HCA has been commissioned by the Australian Institute of Medical Scientists (AIMS), in partnership with the Australasian Association of Clinical Biochemists (AACB), to explore the “Establishment of a national model for professional certification of medical scientists and technicians working in Australian pathology laboratories”. This project has been funded by the Commonwealth Department of Health through its Quality Use of Pathology Program (QUPP).


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Latest project activities

  • June 2018: Delphi Conference, Round 2 – soon to commence
  • May 2018: Delphi Conference, Round 1 – stakeholder consultation process to obtain contributions and feedback on proposed positions on specific elements of a projected certification scheme. 
  • April 2018: development of draft Position Paper 
  • February 2018: 1 day follow-up workshop with stakeholders
  • November 2017: 1 day stakeholder workshop convened to discuss critical elements for designing and implementing a certification scheme
  • October 2017: Development of Discussion Paper

Overview of the project

The project has been designed to explore professional certification through an evidence-based, coordinated and independent analysis of possible models and then through facilitated and mediated discussions between the relevant existing pathology service stakeholders bring a consensus on a single selected model. A set of potential options for establishing an objective, transparent and sustainable professional certification model and operating system for all medical scientists and technical staff working in Australian pathology laboratories will be developed for consideration.

History of the project

There is a long history preceding this project. The need for enhanced regulation of scientist competence was first raised through a formal application for registration of medical scientists to the Federal Government in May 2008. Unfortunately, a subsequent application to the Australian Health Practitioner Regulation Agency (AHPRA, which covers all Australian jurisdictions) for inclusion of medical scientists in the national accreditation regulatory framework was rejected. A recommendation, though, was made by AHPRA at that time for the medical science profession to develop a system of self-regulation.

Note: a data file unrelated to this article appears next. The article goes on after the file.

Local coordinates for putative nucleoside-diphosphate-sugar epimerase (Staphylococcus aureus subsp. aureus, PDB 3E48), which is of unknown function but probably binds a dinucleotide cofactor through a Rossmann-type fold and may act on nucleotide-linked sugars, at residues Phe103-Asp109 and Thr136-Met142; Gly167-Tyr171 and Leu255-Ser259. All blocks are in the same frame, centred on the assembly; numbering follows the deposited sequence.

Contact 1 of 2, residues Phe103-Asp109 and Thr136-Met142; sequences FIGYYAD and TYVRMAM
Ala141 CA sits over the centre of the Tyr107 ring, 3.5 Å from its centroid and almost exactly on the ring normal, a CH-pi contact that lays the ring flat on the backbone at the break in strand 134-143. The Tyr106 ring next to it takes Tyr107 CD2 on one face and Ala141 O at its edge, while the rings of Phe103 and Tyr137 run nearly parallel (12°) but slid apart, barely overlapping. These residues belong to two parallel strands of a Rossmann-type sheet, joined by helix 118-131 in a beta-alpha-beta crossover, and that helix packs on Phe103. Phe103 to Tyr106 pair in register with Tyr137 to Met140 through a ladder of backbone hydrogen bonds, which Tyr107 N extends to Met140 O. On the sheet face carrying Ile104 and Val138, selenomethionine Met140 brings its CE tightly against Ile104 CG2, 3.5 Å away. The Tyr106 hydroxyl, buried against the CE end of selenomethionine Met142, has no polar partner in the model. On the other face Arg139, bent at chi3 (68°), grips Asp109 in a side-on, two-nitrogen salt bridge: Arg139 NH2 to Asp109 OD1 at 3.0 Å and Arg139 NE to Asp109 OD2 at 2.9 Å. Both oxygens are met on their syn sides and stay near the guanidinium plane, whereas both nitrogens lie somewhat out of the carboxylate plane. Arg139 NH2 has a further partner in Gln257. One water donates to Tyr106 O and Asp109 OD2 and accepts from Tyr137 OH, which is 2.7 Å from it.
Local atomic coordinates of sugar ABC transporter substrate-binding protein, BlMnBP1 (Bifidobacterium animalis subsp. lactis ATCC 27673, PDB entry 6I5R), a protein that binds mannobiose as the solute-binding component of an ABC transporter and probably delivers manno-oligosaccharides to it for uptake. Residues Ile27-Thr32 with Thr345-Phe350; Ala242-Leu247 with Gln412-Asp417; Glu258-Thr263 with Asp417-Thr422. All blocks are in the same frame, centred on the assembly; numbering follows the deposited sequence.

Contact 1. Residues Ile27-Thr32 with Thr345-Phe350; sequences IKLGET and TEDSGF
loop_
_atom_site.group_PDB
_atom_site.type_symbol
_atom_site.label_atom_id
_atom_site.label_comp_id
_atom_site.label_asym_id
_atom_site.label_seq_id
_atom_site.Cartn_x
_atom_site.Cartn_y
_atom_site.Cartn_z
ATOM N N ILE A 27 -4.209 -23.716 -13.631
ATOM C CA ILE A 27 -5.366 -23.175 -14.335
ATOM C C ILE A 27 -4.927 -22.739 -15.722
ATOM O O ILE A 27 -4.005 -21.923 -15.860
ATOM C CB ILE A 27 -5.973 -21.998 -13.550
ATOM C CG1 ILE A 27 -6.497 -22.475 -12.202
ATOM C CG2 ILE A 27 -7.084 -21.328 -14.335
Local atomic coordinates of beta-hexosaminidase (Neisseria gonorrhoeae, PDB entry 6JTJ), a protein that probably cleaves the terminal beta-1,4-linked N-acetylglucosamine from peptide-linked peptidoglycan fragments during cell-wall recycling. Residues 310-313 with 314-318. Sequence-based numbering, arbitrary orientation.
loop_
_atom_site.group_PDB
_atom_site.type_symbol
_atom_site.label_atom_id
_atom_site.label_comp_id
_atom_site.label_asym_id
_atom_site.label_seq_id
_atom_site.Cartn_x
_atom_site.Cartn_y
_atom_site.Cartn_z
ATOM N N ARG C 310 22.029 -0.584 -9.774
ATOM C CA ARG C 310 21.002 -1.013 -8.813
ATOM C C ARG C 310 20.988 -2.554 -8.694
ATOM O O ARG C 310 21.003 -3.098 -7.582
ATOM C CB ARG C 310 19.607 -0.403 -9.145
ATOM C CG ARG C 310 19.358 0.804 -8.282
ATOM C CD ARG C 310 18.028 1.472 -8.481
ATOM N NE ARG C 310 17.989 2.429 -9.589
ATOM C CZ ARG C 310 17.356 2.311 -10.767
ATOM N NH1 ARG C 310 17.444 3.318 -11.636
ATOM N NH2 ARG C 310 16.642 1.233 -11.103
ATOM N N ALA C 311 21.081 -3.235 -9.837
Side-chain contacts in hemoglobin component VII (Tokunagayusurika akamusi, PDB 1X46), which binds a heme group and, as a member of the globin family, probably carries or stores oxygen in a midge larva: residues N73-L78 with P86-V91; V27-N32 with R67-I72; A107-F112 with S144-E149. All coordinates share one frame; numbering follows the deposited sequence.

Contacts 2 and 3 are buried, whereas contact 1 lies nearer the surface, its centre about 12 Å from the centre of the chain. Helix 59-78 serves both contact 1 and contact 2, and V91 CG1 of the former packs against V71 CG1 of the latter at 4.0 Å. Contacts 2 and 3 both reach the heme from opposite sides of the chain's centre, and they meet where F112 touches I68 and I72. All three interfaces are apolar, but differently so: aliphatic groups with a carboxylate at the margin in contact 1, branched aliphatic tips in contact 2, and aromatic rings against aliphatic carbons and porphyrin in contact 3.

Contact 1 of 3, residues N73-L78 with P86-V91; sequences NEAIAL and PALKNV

This objective has been much discussed in the intervening almost 10 years but, through the lack of a coherent and compelling system design which addresses all stakeholder concerns, the idea has failed to progress. Accordingly, the scientific workforce of pathology laboratories is one of the few remaining professional health workforce groupings that are not subject to either mandatory regulation of standards for entry to the profession or for maintenance of those standards over time. A number of the other similarly placed health professions have initiated self-regulation, in the form of either accreditation or certification of their membership for entry and (to a greater or lesser extent) maintenance of professional competence. An agreed certification model for medical laboratory scientists may provide a useful platform for future engagement in this area (but is not an intended focus for the current project).